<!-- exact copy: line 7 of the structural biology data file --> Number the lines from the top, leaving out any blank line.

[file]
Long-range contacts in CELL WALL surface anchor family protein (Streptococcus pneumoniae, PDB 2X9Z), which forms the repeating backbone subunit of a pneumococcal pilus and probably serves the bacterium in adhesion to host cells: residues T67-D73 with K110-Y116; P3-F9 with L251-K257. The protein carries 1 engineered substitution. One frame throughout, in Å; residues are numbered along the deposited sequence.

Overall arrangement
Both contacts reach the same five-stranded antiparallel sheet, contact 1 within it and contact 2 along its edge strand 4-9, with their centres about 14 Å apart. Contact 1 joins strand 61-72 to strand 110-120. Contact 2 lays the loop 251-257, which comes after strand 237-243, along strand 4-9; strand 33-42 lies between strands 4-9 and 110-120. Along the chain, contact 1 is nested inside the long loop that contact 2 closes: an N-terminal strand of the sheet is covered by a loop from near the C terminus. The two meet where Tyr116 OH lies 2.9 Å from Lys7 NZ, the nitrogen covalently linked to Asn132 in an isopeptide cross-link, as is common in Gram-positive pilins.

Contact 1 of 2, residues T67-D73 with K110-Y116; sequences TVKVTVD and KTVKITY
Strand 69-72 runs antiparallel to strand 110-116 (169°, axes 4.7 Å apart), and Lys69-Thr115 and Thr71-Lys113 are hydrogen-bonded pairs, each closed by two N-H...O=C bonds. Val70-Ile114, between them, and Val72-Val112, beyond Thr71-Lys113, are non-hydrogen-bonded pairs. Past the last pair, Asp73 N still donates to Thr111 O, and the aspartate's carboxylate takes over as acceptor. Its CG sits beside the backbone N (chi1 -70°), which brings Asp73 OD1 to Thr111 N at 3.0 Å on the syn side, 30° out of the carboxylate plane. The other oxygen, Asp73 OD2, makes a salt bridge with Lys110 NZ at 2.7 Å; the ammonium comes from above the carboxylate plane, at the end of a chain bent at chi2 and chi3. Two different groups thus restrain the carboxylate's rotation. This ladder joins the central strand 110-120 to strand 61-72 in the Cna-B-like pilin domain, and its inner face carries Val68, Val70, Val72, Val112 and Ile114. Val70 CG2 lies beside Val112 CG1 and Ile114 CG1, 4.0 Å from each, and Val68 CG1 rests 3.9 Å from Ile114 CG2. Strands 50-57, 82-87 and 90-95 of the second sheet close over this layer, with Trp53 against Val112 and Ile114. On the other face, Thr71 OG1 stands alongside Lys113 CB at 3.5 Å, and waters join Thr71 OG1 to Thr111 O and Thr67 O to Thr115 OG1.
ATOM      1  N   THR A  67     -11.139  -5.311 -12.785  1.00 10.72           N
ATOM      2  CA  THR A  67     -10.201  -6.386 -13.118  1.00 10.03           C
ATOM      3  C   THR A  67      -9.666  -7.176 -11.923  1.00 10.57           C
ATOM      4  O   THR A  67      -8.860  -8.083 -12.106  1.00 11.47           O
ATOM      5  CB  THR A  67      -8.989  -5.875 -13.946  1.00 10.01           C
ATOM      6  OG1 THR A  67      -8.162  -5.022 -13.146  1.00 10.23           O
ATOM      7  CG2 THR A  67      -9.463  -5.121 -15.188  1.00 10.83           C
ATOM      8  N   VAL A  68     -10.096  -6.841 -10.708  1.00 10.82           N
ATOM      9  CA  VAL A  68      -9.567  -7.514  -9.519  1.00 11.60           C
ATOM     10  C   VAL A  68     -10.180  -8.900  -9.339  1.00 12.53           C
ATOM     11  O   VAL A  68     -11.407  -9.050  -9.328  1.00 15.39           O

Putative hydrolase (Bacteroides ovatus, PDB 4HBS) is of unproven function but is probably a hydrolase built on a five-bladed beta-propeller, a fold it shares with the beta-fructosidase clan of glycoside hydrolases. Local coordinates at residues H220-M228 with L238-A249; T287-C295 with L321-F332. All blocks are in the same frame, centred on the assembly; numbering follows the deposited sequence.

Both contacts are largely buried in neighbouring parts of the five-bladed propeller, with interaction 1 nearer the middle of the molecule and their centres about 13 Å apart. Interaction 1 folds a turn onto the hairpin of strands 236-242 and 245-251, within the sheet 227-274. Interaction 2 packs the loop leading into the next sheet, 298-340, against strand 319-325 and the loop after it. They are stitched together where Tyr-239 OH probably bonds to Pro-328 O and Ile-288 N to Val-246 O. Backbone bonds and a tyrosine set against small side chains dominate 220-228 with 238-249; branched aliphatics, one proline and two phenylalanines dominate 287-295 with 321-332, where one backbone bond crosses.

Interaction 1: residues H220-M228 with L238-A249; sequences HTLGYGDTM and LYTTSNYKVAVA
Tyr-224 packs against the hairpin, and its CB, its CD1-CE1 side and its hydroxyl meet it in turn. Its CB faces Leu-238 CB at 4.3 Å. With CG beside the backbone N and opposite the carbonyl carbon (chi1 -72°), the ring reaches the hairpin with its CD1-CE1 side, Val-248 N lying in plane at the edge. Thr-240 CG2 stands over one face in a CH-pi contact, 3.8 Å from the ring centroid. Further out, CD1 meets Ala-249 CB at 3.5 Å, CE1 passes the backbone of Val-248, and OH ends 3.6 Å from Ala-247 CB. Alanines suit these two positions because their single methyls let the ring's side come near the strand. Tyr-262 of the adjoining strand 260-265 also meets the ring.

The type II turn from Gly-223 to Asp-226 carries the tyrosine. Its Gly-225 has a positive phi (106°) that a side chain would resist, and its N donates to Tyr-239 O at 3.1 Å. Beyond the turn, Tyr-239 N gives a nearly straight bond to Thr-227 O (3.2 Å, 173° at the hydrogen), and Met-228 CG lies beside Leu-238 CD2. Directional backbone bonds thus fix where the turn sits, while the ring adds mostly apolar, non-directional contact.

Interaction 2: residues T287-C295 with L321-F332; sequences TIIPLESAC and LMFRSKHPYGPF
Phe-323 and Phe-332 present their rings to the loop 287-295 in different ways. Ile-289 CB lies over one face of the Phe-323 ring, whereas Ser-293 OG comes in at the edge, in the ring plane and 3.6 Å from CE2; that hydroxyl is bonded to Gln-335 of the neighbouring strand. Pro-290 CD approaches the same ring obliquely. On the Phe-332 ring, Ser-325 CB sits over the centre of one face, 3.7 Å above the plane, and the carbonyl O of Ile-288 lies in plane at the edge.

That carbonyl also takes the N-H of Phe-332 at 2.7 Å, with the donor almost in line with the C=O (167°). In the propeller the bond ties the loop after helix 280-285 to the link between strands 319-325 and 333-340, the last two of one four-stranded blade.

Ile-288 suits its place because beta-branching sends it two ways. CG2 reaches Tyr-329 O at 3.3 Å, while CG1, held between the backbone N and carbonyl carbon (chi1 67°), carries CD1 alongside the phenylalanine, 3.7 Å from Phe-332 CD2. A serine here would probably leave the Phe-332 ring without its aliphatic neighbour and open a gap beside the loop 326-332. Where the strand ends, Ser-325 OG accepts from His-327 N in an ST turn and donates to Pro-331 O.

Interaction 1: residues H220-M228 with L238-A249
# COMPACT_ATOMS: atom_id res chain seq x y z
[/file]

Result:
ATOM      2  CA  THR A  67     -10.201  -6.386 -13.118  1.00 10.03           C